Another NFL season is here – and the bloggers, pundits, talking heads and oddsmakers have already selected who they think will be hoisting the Lombardi Trophy at Met Life Stadium next February – it’s a good time to consider some of the basic contradictions often found in the marketing of major league sports teams here in the US.
When you consider that some team valuations are nearing the billion-dollar mark, and that the regional cable networks they control are major players in sports television, the marketing of these brands shouldn’t be an afterthought, yet it often feels that way.
I’ve worked on professional sports team brands in the NFL, MLB and NBA. What I’ve learned over the years when it comes to marketing teams is that fans want to get closer to the players and ownership, in general, wants to move further away from the players.
Ownership’s point of view is that it makes little financial sense to focus marketing dollars on individual players who might not be with the team next year, might get traded mid-season, or worse yet, could be accused of some horrible deed. To date, over two dozen active NFL players, including Aaron Hernandez from the New England Patriots, have been arrested since the last Super Bowl.
If that last point makes anyone pause -- I still say promote players as much as you can – players are your best marketing assets. When professional sport teams properly identify and consistently nurture their brand’s DNA, they have more freedom to promote the revolving door of talent that walks through their doors. Owners of powerful sports brands typically worry less when their popular talents leave or are released.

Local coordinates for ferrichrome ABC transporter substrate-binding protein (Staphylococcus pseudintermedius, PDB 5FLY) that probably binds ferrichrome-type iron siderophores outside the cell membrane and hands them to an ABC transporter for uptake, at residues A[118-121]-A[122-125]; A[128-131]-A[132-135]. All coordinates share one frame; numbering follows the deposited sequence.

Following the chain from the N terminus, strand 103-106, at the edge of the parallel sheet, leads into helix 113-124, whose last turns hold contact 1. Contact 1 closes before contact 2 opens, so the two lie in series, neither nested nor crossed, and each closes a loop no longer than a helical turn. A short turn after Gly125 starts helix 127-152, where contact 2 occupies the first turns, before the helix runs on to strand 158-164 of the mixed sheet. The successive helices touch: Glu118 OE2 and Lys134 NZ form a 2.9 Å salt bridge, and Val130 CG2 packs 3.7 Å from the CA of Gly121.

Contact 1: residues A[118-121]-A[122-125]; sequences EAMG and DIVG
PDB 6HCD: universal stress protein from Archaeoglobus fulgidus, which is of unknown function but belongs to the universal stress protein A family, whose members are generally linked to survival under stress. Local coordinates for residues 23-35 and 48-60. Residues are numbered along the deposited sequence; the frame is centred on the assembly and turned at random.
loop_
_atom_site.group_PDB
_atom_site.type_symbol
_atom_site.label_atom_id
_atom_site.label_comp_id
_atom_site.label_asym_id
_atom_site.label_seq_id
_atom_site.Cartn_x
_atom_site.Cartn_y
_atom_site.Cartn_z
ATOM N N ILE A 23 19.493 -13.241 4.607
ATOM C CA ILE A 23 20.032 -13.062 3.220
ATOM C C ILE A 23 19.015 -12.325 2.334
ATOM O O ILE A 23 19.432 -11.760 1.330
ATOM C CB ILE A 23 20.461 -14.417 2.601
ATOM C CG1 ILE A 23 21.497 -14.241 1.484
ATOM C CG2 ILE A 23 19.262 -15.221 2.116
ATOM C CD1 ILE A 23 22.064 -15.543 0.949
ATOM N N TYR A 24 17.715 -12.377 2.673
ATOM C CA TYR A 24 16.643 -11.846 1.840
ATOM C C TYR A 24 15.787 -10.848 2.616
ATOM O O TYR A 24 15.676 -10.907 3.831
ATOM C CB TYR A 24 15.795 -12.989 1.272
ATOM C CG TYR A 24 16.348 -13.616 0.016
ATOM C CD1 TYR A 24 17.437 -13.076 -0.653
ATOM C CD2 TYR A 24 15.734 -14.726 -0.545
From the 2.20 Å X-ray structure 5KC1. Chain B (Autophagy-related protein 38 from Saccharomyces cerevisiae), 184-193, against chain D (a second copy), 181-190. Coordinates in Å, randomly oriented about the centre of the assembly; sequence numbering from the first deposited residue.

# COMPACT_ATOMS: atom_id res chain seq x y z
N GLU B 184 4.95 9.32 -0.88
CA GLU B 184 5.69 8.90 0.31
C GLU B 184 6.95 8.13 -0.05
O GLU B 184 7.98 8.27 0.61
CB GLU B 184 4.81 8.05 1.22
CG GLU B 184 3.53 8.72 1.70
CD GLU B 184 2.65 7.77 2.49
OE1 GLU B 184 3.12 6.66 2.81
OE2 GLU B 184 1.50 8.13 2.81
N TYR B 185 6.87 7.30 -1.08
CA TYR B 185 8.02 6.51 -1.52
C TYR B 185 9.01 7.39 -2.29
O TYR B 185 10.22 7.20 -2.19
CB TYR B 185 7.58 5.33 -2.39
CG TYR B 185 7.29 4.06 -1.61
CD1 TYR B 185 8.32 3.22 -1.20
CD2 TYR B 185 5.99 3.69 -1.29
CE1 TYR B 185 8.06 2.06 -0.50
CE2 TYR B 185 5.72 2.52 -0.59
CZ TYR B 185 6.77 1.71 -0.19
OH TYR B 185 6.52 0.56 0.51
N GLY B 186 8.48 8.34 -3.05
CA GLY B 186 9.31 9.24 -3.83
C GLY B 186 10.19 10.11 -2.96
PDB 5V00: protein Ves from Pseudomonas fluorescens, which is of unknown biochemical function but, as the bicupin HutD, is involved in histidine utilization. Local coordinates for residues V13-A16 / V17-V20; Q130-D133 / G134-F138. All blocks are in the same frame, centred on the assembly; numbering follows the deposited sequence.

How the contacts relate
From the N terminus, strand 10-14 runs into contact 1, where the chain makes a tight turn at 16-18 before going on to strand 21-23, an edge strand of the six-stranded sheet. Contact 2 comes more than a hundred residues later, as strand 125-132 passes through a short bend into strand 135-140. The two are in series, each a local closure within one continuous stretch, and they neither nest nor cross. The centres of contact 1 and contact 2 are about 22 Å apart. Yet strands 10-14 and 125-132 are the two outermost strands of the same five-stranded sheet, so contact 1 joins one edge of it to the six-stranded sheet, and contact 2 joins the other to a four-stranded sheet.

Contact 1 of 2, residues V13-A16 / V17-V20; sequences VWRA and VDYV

For example, the Baltimore Ravens won their first Super Bowl back in 2000 and what did they do? They released their winning quarterback for a guy named Elvis. They won their second Super Bowl and what did they do? They released their star receiver, Anquan Bolden, who signed with the San Francisco 49ers.
Sports brands are bigger than the players on the team. Players come and go. Brands stay.
The Yankees, Red Sox, Dodgers and Giants don’t display players’ names on their home uniforms. (Some even leave them off their road uniforms.) This is silly. New visitors to the ballpark are more likely to come back if they have an attachment to a player, and it’s easier to achieve this when you know someone’s name.
Another challenge: sports marketers have to stophitting the redo buttonat the end of each season, treating each season as if it’s entirely new. They have no five-year roadmap to help them grow their customer base. They dispose of what they were trying to build last year in favor of what they believe will happen this year. As a result, pro teams introduce a new tagline every year.
I had the great fortune of creating a five-year communications plan for the San Francisco Giants. Year after year, we stuck to the playbook of turning San Francisco into a real baseball town. Whether it was the general manager, president, coach or the team’s announcers, everyone was on the same page. Everyone believed in the messaging and everyone stayed consistent.
It didn’t hurt that on the fifth year of the plan the city won its first World Series. But what really made the Giants’ communications work so well was that we thought beyond the season. We realized it's not all about revenue-generating marketing, it’s also about brand building marketing.
And we realized it's not just about today's fan – it's about the future fan.
Baseball Commissioner Bud Selig recently called Major League Baseball a “social organization” with a responsibility. Well, whether you’re the NFL, NBA, or MLB, fans want transparency, fans want to engage with players more and fans realize you’re as much a media brand as you are a sports brand. So professional sports owners everywhere, it’s time to start leveraging the full power of marketing. It’s time you grow your customer base.